Defining No-Man’s Land: Unobserved Gaps in the Urban Fabric

I recently saw Spielberg’s Bridge of Spies, which plays out in the period just before the Berlin Wall was raised in 1961. The film depicts in detail areas of East and West Berlin and the building of the wall, including shots of the empty no-man’s land, a zone of surveillance between East and West Germany. The film got me thinking about definitions of a no-man’s land: How the notion is connected to surveillance or spying, and how a place designated as no-man’s land can help us theorize the city and its spaces. In Spielberg’s film the tract of land in-between two competing ideologies and nations is presented as a space full of bullet holes, a space for no-one. The phrase is evocative and loaded with meaning – usually negative, conjuring up images of displaced peoples and heavily controlled state borders. According to a recent BBC article, the term has been with us for a long time; in it, Alasdair Pinkerton, an expert in human geography at the Royal Holloway University of London, explains that it first came into use in the Doomsday Book, where it was used to describe the land immediately adjacent to the city of London, but separate to the city proper. Returning to this original usage, is there a different way to imagine and interpret this place that exists between two worlds, a different way to think about the notion of a ‘no-man’s land’?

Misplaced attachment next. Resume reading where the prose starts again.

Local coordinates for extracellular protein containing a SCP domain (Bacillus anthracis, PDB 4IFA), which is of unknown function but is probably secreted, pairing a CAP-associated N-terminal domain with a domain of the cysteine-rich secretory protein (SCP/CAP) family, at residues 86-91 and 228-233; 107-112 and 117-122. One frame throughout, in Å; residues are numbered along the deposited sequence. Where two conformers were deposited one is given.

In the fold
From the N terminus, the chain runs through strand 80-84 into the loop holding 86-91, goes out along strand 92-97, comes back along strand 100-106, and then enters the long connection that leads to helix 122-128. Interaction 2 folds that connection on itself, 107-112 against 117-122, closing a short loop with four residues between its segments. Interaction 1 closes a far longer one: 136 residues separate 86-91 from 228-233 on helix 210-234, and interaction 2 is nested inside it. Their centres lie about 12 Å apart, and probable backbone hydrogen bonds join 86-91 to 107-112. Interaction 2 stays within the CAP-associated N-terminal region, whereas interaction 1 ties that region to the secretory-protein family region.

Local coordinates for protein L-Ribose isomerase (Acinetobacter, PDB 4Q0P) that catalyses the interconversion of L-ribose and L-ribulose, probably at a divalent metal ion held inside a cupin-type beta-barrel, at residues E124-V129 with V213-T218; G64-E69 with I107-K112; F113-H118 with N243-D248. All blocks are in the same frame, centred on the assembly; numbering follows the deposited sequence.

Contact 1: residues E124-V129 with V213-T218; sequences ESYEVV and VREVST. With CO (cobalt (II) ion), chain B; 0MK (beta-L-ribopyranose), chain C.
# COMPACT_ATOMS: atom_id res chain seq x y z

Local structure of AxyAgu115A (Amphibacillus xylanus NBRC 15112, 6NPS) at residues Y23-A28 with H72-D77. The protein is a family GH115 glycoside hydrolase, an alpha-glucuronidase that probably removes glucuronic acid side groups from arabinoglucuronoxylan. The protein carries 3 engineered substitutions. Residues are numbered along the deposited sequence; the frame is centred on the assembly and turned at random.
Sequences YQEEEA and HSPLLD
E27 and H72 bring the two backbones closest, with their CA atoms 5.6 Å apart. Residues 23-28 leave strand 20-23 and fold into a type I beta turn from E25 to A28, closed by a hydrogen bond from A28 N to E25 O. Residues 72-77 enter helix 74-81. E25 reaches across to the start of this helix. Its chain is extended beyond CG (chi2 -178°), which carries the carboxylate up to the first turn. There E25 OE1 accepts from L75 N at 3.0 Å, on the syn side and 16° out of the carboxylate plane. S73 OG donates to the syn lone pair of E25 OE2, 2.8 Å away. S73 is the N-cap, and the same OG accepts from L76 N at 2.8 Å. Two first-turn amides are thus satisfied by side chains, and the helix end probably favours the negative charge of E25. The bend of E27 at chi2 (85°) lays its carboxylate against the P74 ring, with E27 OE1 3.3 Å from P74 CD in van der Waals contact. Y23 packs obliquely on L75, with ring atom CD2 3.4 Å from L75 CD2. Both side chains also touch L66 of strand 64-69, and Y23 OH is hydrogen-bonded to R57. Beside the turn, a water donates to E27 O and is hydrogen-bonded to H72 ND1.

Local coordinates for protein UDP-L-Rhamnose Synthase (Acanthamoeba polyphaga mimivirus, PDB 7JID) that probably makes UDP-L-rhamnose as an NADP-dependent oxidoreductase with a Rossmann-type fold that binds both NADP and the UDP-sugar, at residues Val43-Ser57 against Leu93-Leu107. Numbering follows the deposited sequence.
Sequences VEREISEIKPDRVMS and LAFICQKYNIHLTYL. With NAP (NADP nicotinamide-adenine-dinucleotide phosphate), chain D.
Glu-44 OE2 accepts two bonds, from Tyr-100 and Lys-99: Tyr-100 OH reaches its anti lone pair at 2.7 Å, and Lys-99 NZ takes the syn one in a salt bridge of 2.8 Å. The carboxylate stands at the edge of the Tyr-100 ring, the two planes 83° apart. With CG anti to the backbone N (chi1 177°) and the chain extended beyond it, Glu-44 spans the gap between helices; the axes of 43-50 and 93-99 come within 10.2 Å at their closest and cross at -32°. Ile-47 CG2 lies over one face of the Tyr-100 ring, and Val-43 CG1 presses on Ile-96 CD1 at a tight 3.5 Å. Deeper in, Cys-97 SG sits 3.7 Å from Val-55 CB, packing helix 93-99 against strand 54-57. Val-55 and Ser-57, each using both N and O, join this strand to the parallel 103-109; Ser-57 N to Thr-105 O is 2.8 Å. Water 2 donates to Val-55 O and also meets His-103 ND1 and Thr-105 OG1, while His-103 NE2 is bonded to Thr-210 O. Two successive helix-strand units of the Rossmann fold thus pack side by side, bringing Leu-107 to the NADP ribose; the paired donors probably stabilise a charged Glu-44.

I am interested in the idea because it presents a gap in the state of things, and also, metaphorically, a gap in the state: a hole in the fabric of the city, as well as a gap in the built environment. I don’t believe that gaps are something we should be afraid of. They let things in and out. Since 1086, the no-man’s land has migrated from its space outside of the city walls and can now be situated firmly within the city.  Post-war Berlin is the example par excellence, but every city has them. Budapest, London, Oslo, Prague – pick your conurbation and co-ordinates. There are some tracts of land, open spaces that are outside – in all senses of the word. Intriguingly this opens up an array of possibilities relating to their use – theoretically at least they are open to use (and misuse) by anyone.